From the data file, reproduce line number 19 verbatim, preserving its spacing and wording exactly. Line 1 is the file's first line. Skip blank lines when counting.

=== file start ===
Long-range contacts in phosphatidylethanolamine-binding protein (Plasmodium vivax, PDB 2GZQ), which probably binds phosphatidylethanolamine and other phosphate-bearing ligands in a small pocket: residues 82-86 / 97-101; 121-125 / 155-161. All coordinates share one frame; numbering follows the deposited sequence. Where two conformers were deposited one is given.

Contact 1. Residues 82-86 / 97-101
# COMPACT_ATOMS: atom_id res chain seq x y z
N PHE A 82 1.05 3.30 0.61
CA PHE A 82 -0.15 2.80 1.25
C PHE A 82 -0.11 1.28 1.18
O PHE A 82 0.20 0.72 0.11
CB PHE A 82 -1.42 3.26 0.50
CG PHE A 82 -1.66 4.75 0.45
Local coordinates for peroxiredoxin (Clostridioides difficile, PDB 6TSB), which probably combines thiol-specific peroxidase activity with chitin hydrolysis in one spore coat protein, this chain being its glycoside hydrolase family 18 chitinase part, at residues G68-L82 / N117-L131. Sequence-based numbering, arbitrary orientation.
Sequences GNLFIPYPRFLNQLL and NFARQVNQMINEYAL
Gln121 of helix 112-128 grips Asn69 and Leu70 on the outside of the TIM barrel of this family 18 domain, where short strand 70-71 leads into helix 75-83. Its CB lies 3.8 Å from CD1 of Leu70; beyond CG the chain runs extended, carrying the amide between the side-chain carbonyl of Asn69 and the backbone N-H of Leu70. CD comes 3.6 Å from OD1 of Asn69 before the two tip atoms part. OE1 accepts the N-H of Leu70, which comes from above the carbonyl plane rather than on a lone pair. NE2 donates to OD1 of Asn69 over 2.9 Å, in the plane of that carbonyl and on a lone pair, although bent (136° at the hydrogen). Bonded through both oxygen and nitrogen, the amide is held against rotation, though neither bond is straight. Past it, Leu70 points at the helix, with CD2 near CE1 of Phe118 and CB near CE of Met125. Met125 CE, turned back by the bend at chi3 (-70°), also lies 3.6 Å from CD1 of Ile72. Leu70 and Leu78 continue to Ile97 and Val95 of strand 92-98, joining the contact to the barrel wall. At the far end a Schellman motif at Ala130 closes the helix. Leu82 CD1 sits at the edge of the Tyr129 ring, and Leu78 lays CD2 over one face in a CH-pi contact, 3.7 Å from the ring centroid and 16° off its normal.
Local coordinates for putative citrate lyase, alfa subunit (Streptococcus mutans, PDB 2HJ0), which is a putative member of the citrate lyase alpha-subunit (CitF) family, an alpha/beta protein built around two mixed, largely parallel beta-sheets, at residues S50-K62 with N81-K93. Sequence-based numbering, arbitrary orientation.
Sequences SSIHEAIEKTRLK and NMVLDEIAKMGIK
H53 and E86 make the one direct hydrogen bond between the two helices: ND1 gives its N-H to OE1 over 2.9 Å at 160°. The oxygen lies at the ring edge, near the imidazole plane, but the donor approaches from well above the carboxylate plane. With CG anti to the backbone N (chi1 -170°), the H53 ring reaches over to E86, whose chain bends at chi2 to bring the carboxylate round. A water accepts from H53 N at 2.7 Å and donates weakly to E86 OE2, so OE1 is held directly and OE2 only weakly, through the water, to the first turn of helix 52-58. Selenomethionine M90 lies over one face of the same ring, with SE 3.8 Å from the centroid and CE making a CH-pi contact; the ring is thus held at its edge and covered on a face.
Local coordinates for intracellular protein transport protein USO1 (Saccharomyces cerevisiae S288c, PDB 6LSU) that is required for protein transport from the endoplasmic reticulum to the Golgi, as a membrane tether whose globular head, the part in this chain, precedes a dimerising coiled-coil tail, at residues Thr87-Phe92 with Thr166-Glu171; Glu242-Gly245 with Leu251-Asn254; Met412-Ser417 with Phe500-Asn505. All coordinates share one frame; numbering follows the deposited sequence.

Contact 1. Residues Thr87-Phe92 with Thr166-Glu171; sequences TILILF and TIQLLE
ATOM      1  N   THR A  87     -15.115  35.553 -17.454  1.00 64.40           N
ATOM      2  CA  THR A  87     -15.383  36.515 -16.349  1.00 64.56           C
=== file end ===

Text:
ATOM      2  CA  THR A  87     -15.383  36.515 -16.349  1.00 64.56           C